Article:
A peek at the state radar at 2 AM shows scattered showers, but nothing noteworthy. That will certainly not be the case later this morning. Fog has become dense across North Texas into Northeast Texas. A warm front slowly moving north into those regions is creating dense fog. The location of that warm front will be one of several ingredients to watch for later today.
12 AM Severe Weather Outlook Updates
There have been a few changes with the new severe weather outlook. Please don’t take the exact location of the lines/risks too literally. Thunderstorms do not read risk maps. The first change is the removal of the level 3 enhanced risk from Northeast Texas. The higher the risk number the more widespread the threat of severe weather is expected to become. Let me say that I would not be surprised in the least to see the enhanced risk be added back in later updates.
The standard level 2 risk runs east of a Gainesville to Fort Worth to Hillsboro to Fairfield to Jacksonville to Jasper line. Those within this ‘standard’ risk level have a 15% chance of experiencing severe weather within 25 miles of their location. Think about it this way – you have a 1 in 5 chance of something severe happening nearby. Most of the D/FW Metroplex east through Northeast Texas and East Texas are in the level 2 risk zone. The level 3 ‘enhanced’ risk now starts just east of the Texas/Lousiana/Arkansas intersection.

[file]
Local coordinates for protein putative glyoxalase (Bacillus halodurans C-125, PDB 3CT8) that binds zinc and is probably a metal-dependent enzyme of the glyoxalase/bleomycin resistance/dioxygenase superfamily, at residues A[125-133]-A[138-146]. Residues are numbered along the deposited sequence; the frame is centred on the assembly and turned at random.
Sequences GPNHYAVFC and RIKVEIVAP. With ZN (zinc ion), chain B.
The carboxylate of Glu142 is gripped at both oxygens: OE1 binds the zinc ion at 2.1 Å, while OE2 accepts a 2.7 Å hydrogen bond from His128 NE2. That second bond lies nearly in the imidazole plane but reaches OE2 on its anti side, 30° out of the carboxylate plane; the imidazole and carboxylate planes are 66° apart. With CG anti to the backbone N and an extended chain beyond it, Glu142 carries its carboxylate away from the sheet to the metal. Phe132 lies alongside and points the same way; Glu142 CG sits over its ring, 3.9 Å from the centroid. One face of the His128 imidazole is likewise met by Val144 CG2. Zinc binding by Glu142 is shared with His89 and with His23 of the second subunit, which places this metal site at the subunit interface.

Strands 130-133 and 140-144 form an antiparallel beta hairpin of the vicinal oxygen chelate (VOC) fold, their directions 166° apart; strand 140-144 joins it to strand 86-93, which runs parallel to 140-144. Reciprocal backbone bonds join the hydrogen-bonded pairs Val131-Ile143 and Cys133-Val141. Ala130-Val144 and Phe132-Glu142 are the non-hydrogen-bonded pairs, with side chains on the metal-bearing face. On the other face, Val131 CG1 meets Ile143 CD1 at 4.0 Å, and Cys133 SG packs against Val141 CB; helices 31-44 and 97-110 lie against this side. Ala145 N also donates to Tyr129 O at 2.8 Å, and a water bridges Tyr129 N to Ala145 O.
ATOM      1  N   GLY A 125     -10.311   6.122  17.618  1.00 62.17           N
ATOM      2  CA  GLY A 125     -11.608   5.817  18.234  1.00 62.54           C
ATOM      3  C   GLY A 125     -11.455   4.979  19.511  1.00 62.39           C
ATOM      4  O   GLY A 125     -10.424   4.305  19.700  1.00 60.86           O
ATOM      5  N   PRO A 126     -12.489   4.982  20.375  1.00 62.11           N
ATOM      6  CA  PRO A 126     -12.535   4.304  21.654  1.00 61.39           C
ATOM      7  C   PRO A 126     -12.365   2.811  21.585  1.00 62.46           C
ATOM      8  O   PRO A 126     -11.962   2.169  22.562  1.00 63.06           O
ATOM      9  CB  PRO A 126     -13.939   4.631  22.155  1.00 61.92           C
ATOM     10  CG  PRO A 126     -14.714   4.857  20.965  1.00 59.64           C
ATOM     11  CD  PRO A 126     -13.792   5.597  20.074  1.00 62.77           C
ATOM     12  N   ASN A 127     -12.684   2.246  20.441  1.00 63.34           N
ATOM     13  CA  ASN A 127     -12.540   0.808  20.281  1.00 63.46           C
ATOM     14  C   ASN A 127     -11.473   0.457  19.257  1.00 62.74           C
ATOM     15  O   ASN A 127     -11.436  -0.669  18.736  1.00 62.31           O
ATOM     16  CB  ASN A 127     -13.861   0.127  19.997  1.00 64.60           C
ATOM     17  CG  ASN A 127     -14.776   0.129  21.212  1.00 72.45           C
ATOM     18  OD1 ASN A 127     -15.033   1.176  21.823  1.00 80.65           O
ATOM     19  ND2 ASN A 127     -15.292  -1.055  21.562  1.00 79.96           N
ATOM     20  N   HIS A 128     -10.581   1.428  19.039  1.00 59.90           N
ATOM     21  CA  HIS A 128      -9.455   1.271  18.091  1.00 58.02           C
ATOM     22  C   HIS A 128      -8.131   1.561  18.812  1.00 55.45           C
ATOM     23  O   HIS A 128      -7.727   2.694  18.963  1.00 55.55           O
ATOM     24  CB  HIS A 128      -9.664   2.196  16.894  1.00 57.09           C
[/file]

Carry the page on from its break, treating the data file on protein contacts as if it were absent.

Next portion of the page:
There remain a few uncertainties with today’s storm setup. An initial round of thunderstorms will be possible this morning across the Hill Country into North Texas and Northeast Texas. Some of these morning storms may produce large hail. The main round of potentially severe weather is expected to begin as soon as 10 AM across North Texas.
Severe Weather Timing and Threats
A squall line is expected to form along with a dryline/cool front as it nears Interstate 35 by lunch-time. Some storms in this line could pack a punch with large hail and locally damaging wind gusts. This line of storms will push east and impact Northeast Texas and East Texas this afternoon. There is concern that isolated thunderstorms may develop ahead of the squall line. Any supercells that develop ahead of the squall line would have an enhanced tornado threat. This possibility is far from a guarantee, but something we’ll need to watch for closely. It appears the highest potential for tornadoes will be to our northeast in Arkansas (plus adjacent states in the Mid-South).
The strongest portion of the squall line should move into Arkansas and Lousiana by dinner-time. The trailing section of the squall line will impact the Brazos Valley and Southeast Texas by the evening hours. Severe weather is less likely this evening as the upper-level dynamics will be farther displaced. Localized strong wind gusts and heavy rainfall look to be the two primary threats by tonight in Southeast Texas and in the piney woods of East Texas.
These thoughts are from data early this morning. Remember that things can change in a hurry, so please check back for updates later. Jenny should have a blog out by 10 AM. You can track storms using our free interactive weather radar here. It really is a great resource and we hope it continues to be useful.